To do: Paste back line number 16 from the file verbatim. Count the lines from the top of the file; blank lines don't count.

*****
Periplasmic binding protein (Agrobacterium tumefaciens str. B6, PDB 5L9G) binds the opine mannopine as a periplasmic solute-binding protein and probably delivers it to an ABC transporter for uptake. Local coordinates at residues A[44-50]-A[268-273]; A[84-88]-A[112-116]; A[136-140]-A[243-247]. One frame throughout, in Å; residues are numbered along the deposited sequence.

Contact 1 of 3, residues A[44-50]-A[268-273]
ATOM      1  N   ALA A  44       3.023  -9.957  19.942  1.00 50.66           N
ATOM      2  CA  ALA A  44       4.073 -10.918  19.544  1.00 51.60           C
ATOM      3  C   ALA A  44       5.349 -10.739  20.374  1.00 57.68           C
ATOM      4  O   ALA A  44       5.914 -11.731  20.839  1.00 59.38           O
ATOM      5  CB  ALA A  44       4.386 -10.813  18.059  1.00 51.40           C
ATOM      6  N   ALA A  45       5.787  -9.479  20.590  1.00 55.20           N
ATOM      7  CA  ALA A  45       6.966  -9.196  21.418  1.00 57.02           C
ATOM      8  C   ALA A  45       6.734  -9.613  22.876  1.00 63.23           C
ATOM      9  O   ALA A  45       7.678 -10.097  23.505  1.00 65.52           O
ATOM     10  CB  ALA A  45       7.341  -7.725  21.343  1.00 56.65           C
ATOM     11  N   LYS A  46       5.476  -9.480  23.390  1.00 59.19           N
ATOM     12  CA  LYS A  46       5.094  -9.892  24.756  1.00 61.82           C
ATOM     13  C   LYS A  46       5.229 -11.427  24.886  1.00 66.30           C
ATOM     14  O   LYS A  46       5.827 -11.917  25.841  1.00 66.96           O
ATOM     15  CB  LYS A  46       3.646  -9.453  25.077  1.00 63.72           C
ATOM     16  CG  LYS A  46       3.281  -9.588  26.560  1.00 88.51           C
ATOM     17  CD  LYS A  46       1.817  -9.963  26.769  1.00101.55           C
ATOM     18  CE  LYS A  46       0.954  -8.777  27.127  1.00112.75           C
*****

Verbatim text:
ATOM     14  O   LYS A  46       5.827 -11.917  25.841  1.00 66.96           O